Stanberry recalls Christmas in Russia

December 09, 2022
Dr Donovan Stanberry
Dr Donovan Stanberry
Fireworks explode over St Basil’s Cathedral and the Kremlin with the Spasskaya Tower on an empty Red Square in Moscow, Russia, on January 1.
Fireworks explode over St Basil’s Cathedral and the Kremlin with the Spasskaya Tower on an empty Red Square in Moscow, Russia, on January 1.

As Jamaicans prepare to celebrate a Yuletide season, THE WEEKEND STAR caught up with Registrar of The University of the West Indies (UWI), Mona campus, Dr Donovan Stanberry, to ask him about celebrating Christmas behind the Iron Curtain.

Stanberry studied at Moscow Agricultural Academy and graduated with a master's degree in agriculture economics in 1992.

"I started in the Soviet Union and ended in Russia, so I was there before, during and after the change -- the breaking-up of the Soviet Union," Stanberry explained, referencing the fall of the Berlin Wall on November 9, 1989.

The Berlin Wall was a symbol of the Iron Curtain, and its destruction marked the end of communist power in Germany. Its fall was a pivotal event in world history as it was one of the series of events that started the fall of communism in Eastern and Central Europe.

In Russia, December 25 never caught on as a public holiday. In fact, Russians celebrate Christmas on January 7. When the Soviet Union undertook its calendar reform in February 1918, they moved from the Julian calendar to the Gregorian. This move resulted in a loss of 13 days, so that February 1, 1918, became February 14.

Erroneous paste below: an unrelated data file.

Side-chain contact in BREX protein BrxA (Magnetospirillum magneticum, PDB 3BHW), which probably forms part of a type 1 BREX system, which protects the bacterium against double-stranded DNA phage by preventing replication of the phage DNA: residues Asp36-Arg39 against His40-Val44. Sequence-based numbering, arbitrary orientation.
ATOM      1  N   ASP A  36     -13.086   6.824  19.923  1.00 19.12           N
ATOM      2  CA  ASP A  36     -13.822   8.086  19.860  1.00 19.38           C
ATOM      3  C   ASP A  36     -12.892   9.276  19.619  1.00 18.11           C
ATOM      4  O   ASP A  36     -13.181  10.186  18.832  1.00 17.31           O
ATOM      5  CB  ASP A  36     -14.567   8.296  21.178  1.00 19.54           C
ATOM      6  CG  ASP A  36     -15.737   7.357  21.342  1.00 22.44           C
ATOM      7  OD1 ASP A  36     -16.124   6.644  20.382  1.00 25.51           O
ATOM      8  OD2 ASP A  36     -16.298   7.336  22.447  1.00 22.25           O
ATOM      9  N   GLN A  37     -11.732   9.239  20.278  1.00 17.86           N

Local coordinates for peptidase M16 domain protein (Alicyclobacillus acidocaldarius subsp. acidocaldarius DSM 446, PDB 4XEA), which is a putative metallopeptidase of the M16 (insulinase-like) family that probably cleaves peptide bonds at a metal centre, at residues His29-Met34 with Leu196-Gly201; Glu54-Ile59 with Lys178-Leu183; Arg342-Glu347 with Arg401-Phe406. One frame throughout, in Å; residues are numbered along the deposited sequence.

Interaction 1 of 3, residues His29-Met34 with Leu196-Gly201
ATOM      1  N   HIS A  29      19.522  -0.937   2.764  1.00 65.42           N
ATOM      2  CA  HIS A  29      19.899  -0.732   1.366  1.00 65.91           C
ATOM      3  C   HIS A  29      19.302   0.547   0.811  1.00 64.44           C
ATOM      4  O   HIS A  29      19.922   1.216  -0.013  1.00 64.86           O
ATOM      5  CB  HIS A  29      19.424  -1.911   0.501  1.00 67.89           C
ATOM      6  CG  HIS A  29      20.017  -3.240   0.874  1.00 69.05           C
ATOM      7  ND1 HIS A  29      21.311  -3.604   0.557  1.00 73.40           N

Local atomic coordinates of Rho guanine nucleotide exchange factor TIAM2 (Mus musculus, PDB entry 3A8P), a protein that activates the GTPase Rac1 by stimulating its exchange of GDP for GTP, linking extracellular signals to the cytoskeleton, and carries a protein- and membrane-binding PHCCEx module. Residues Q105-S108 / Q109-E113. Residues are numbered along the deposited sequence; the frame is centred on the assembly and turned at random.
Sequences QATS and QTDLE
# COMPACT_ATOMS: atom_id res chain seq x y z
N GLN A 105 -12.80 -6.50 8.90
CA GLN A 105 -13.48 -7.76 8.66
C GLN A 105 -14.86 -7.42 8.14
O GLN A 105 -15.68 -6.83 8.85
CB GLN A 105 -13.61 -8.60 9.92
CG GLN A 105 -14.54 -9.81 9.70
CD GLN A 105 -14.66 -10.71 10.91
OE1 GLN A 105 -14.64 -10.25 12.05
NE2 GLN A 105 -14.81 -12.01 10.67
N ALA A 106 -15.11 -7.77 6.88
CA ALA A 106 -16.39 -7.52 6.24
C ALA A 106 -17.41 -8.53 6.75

Stanberry recalls sitting examinations on that day.

"I have had exams on Christmas Day in Russia because it wasn't a recognised holiday during that time. But what they lose in Christmas celebrations they more than made for in observing New Year's Day, which is really a big thing. All the trappings of Christmas were transferred to New Year's celebration. They had the trees, they decorated, they have the cake, and Lord they have the booze," he said.

"That was their way of breaking with the past and ringing in the New Year. And in keeping with the tradition every woman felt that they have to go the party with a man on their arm," he added.

Stanberry, who is a lay preacher in the Seventh-day Adventist Church, admitted that his denomination is not big on Christmas, but by virtue of the celebrations of his extended family, he sometimes gets caught up in some of the 'nyammings' of the season. However, in a country many miles from home, alone and surrounded by the snow and cold, away from any relatives, his reality was far different.

"Oh, I still cherish those memories, but of course, as foreign students the Jamaican community would get together either as a large group, or in smaller groupings, and try and make the best Christmas meal after school. But the celebrations were quite muted since they were careful not to offend the sensibilities of the local population," Stanberry said.

Other News Stories